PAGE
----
As a breastfeeding peer supporter, the question “Which breastpump?” comes up fairly often. I usually try to find out a bit more about why a mother is thinking of pumping (sometimes she doesn’t actually need or want to). If this question is posed to a group, brand suggestions get thrown around and people get surprisingly passionate in defence of their milk machines. I suppose the more time you’ve spent with your pump, the more likely you are to form an emotional attachment of some sort. But is it just a
The Big Bristol Breastfeed. How’s that for a nice, strong, alliterative name? This Saturday (7th September 2013) a whole load of breastfeeding mothers, peer supporters, counsellors and their families are heading over to College Green in Bristol to celebrate breastfeeding together. To together celebrate breastfeeding, I mean. Though some of us probably will be breastfeeding, together. Probably not me as it doesn’t happen much anymore *trembly lip*. Truth be told, I’m not 100 per cent sure I can make it since it’s our anniversary weekend and the timing might conflict
When I wrote about breastfeeding through the first trimester, I kind of thought it might eventually be followed by second and third trimester sequels – or at least the former. I guess I knew that chances were Talitha would wean before the new baby comes. At 26 months, she’s that bit older and her need to breastfeed is not as strong as it was. It doesn’t outbalance her distaste for the changes pregnancy has brought. So, it looks like we’re weaning. I’ve been totally cool with the prospect of continuing.
I’m not sure how we got on to the topic but at some point in the midwife’s office, I mentioned that I was still breastfeeding. I didn’t look at faces for visible reactions because I was already clear on what I thought of the matter and slightly anticipated some ill-concealed negativity. I needn’t have worried. Without missing a beat, the midwife congratulated me, “Good for you!” and sounded genuine. She even offered to hand out leaflets for the breastfeeding group I’m a peer supporter at when I mentioned it. It’s
My darling, you are two and still breastfed – the child I prayed to God I’d manage to nurse for six dear months, never sure we’d make it. Your long, lean limbs sprawl out, growing surer. Your body, mind and voice are strong. I look at you and admire your growing independence, always ready with a “No” and surprisingly fast when you run away. Every day you do one hundred things I’d never imagine doing, such is your creativity, your confidence, your separateness from me. So when you come to
The first time I breastfed Talitha in public she was days old. We were at Cribbs Causeway, a large shopping centre in Bristol. Somehow Talitha and I had got separated from both Laurence and my parents. I was on my own in Boots when she started crying in her pram. I felt as helpless as she seemed. I awkwardly manoeuvred my way out of the store. Flustered, I didn’t think to find a feeding room. I just found a bench. Careful that no one saw anything I breastfed her. Two
It started happening around six months, the weaning from the breast. It started with comments like: “I don’t know how you can keep doing that” and “Haven’t you had enough?” There were phrases that practically echoed formula ads and that skewed NHS guidelines. I suppose it started earlier. In the past year only 47.2 per cent of women were found still breastfeeding when their babies were six to eight weeks old. And yes there may be a cultural aversion to breastfeeding, depending on where they live, but I’m sure many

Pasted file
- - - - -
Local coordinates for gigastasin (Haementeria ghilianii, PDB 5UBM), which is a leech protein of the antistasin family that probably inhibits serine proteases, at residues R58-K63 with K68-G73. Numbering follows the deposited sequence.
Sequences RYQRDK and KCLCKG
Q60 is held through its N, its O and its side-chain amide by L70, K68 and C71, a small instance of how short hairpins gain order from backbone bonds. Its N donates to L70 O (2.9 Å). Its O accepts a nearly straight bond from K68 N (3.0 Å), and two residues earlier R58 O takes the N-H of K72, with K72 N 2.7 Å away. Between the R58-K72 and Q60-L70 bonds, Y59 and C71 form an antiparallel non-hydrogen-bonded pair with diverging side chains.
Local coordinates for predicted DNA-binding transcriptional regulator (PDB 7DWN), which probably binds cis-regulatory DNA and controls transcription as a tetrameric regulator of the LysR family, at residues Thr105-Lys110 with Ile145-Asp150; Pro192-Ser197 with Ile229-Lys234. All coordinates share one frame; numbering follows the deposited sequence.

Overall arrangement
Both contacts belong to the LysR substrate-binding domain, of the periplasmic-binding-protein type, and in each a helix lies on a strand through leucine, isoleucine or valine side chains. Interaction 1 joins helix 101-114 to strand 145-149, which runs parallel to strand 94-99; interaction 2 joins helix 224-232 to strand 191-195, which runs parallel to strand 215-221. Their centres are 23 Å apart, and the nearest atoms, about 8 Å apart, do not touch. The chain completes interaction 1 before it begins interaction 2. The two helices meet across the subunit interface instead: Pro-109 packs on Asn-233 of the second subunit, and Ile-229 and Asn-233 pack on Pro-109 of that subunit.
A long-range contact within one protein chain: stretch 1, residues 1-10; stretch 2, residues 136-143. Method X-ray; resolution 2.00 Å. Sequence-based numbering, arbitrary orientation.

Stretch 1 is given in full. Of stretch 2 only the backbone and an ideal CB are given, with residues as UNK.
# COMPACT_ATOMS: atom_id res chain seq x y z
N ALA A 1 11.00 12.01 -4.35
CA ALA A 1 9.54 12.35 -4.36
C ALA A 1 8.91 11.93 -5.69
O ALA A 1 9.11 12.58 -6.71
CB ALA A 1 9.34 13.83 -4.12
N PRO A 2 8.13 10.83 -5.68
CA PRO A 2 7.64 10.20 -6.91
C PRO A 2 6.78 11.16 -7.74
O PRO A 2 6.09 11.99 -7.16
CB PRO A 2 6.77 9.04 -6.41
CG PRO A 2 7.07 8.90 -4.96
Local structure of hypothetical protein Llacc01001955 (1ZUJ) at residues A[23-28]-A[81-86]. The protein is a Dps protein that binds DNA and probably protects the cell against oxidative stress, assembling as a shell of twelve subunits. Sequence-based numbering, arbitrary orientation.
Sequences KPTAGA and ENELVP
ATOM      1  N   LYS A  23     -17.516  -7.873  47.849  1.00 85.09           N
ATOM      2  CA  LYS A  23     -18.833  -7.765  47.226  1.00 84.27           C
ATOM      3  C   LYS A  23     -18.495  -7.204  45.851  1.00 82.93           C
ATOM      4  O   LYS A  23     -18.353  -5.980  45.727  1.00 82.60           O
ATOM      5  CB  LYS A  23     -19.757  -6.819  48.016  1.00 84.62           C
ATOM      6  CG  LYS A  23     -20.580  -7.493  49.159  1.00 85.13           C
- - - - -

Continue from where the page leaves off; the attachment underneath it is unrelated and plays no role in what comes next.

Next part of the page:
I had a love-hate relationship with the phrase “This too shall pass” when I was doing the new baby thing with Talitha. Sometimes it was my mantra. I would declare it and draw great strength from it. We would live to see another day. She would not be thirteen and waking me up hourly (or, I really hope she won’t be!). All these biologically normal newborn things that did not fit with my industrialised, isolated lifestyle would settle down, would be survived. Other times, a more experienced mother would tell
I went to a breastfeeding conference on Saturday. It was absolutely the last thing I felt like after a week of moving house and just before second birthday celebrations but oh how I’m glad I went. I’ve come away re-inspired and challenged. It’s made me love women more. Actually it’s made me love men and children too. Perhaps I’m still awash in all that oxytocin from the Association of Breastfeeding Mothers (ABM) Conference. Baby led feeding First, we got to hear from Gill Rapley, the Baby Led Weaning champion. My
While I was breastfeeding 22-month-old Talitha to sleep last night, she lifted my other breast and offered it to me. Without unlatching, her expressive brows said: “Mummy, you have some.” Of course, I was – shall we say – less than keen. I explained to her that this was something she didn’t have to share. She has a real thing at the moment about making sure “Talitha has one and mummy has one” of anything she’s enjoying. So, while it was killing that she wanted me to have a suckle
I cleared the last couple of baby bottles out of my kitchen cupboard today. My supplemental nursing system (SNS) went to the breastfeeding group some weeks ago as a demo aid for mothers struggling with milk production. These pieces of kit powerfully remind me that I cannot claim to have exclusively breastfed my daughter. Big deal, you might say, especially since I’m still breastfeeding her now at 22 months. How dare I feel any regret when so many don’t manage to breastfeed at all? Well, OK. I’m being real here.